We had a good day walking; we had a lot of the living city; we had the sea. Originally we had designs on the sea in Salem, but due to my failing to sleep until well after eight in the morning, we cleaned the house instead of catching a commuter train and then headed out in the late afternoon, walking down to Lechmere mostly along Medford Street and McGrath Highway, although at some point we diverged onto Gore Street and were treated to a fountainful of kids of various ages, colors, and degrees of clothing shrieking happily in Gold Star Mothers Park. We were trying to stick to the shady sides of the street. Once past Lechmere, we stopped at the Museum of Science to visit Charles and Ray Eames' Mathematica and acquire the three packages of freeze-dried ice cream which we ate on our way through the North Point Park. From the chain-linked apex of the North Bank Bridge, we watched a strong contender for the happiest dog in the world bark at a whole flotilla of touring Ducks as commuter trains hummed back and forth across the rejoined drawbridge. There was a broken window flapping with torn plastic sheeting in the old Signal Tower 'A' of the Boston and Maine Railroad, which did not make us happy, but all bins of the Boston Sand and Gravel Company were full as if well-fed, which did. Neither of us remembered a skate park under the Zakim Bridge, with its well-combined landscape of ramps and railings and stairs and benches and other features of public architecture that cities generally discourage from having skateboards on them. Something about the monumental angles of the underside of the Zakim always makes me think of a starship passing overhead, either from Star Wars or Red Dwarf depending on my mood. We crossed into the North End via the locks of the Charles River Dam as usual, playing Paul Matisse's Charlestown Bells (2000) as we passed, but then we followed the harborwalk under the old echoing rivets of the North Washington Street Bridge and into a curving green space that turned out to be Langone Park, where we found a granite memorial from WWII that we think must have been for radio officers of the merchant marine, because it was dedicated in 1944 by the U.S. Maritime Service and contained a record of names with the legend "Duty Done—Message Sent—Country Served." At the top of the plinth was a bronze ship sinking, ringed with a repeating motif of Morse code and a symbol like a bolt of electricity. Di-di-di-dah-di-dah. That's SK, last contact, end of transmission. There may have been other information we missed from not being able to get confidently round all sides of the memorial—there was a wrought-iron fence and some kind of opportunistic conifer in the way—but it was quietly effective from everything we understood. Behind it was a kind of sunken court containing what looked like three dry reflecting pools to me, but [personal profile] spatch identified it as a bocce court, with a pair of teenagers and balls of two or three colors at one end. Across Commercial Street, the ivy-latched granite stairs and parapets that zigzag up to the top of Copp's Hill looked appropriately like something out of Central Park, since they were designed by one of Olmsted's apprentices. Ninety-eight years ago in January, we'd have been under half a fathom of molasses. At eight o'clock in the lambent summer evening, with a daymoon and the sky turning that particular swimming gold of nineteenth-century oil paintings, we realized abruptly that we could eat a passerby apiece.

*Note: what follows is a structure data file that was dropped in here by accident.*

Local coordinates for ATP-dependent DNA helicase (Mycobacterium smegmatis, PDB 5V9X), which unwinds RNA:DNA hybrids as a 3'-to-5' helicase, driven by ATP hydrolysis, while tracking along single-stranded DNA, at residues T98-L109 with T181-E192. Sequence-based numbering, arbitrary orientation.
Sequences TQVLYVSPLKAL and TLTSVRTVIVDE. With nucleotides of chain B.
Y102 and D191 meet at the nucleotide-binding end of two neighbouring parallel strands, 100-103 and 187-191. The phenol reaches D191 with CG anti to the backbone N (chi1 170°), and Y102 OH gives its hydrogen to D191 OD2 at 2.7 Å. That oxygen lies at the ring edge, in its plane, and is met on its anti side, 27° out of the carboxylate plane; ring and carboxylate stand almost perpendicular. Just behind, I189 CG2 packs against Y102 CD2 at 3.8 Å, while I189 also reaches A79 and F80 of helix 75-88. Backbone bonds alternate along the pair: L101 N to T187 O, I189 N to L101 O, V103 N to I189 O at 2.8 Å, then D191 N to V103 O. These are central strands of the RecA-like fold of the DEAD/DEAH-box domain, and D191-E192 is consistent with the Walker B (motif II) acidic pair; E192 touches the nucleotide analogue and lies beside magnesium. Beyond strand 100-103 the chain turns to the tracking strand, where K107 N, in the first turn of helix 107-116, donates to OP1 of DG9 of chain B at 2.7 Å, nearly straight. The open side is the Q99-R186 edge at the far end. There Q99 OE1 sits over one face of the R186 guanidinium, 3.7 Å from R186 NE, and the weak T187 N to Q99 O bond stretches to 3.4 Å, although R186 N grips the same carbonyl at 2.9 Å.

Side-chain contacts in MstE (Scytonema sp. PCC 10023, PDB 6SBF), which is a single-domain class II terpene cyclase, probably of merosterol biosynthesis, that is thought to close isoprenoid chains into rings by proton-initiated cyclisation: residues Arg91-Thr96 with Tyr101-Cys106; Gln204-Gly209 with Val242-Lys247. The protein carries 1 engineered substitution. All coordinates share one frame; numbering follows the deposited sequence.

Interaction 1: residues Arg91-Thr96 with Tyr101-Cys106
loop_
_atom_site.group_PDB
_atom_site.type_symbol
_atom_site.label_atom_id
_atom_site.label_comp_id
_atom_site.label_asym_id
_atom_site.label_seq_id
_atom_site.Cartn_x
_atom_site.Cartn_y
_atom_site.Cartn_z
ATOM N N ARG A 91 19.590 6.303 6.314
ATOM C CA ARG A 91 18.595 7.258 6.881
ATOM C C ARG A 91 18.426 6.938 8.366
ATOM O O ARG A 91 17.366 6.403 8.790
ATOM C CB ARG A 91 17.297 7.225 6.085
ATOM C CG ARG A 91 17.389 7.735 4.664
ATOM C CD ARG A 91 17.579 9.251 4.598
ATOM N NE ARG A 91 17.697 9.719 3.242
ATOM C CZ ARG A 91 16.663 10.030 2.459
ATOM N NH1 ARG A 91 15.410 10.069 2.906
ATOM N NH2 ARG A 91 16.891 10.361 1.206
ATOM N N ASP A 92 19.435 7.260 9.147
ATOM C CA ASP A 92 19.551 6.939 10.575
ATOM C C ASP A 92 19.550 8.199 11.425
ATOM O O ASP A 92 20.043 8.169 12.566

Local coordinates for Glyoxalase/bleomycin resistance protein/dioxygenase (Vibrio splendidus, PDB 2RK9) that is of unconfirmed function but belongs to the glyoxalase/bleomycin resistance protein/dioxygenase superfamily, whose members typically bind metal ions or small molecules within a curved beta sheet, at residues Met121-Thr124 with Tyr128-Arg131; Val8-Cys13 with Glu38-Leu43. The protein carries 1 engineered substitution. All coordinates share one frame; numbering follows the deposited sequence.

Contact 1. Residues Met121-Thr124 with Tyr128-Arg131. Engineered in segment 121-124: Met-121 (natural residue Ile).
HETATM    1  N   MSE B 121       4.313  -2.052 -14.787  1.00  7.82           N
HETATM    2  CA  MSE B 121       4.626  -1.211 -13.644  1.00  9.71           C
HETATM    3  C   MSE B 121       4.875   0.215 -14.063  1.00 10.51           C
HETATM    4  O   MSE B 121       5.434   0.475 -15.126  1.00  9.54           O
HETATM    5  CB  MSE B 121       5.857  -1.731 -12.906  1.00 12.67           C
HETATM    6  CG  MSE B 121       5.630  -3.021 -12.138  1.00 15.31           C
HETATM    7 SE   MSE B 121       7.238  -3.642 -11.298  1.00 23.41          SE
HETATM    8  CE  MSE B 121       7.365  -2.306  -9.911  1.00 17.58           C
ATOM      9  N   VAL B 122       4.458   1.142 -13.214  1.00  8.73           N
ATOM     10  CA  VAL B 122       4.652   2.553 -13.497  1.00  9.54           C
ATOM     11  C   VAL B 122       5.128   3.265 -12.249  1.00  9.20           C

We have not managed to eat almost anywhere in the North End but Antico Forno since we discovered the restaurant in 2014, but that is all right because their polpette are still great and they served me an entire plate of mussels with plenty of bread for making sure the spicy tomato sauce did not get away. Afterward we hit up Modern Pastry on Hanover Street for provisions (a marzipan strawberry and a chocolate-shelled cannolo in Rob's case, a pistachio macaroon and a sugar-powdered lobster tail in mine) and set out for the original goal of our walk, from which the sheer pleasant wandering of the afternoon had distracted us: the Charlestown Navy Yard. Crossing back over the Charles River Dam, we finally got to see one of the locks in action—I didn't realize that two parts of a steel-plate walkway were swinging back into place as the bottom gates closed until the voice over a sudden loudspeaker told us to keep back. There was a small craft in the lock, with four or five people holding the boat steady by ropes along the sides of the chamber; they raised a canvas canopy as the top gates opened, which struck me as optimistic for a clear, warm, hardly windy night, but they were heading out into the harbor. The current dam was built in 1978, replacing the original dam from 1910 that failed twice in hurricanes of the 1950's and now lies under the Museum of Science. I feel like I must have seen the locks in operation as a child, but as an adult I have been waiting five years for the red-and-white signs which warn that the City of Boston is not responsible if I get myself drowned or ground into hamburger trying to cross the dam while the lock-gates are in motion to prove their point, so I am pleased to report that it was worth it. Huge gears turning slowly but inexorably, holding the river steady, raising the level to the sea. We picked up the harborwalk on the other side of the Charles, followed until it ended in the spoked half-wheel of wrought iron that marks the perimeter of the Navy Yard, now property of the National Park Service. The USS Constitution was still in drydock, with much better paint than the last time we had seen her in 2015. The bristling grey silhouette we had seen earlier in the afternoon, strung with a bright bunting of signal flags, was the Fletcher-class destroyer USS Cassin Young, which I never seem to remember we have. We sat on a bench on the marina and watched streetlight ripple pink and white on the nighttime water and I deconstructed my lobster tail, which resembled nothing so much as a trilobite made out of choux pastry. Walking up Rutherford Avenue to the Community College T station, because after five hours we were finally starting to run out of steam, it became very apparent how Route 99 had sliced through the North End and Charlestown, narrow streets and triangles of residential red brick on our right hand, on our left suddenly nothing but highway. When we got off the Orange Line at Sullivan, I have no idea what the hell was going on with the expressway, but the elevated section of I-93 which renders the entire station a skeletal, sort of rustily Brutalist underpass was reverberating like an immense shaken sheet of tin thunder. Rob thought it might have been power washing. I put my earplugs back in. Everyone piled gratefully onto the 89 as soon as it arrived.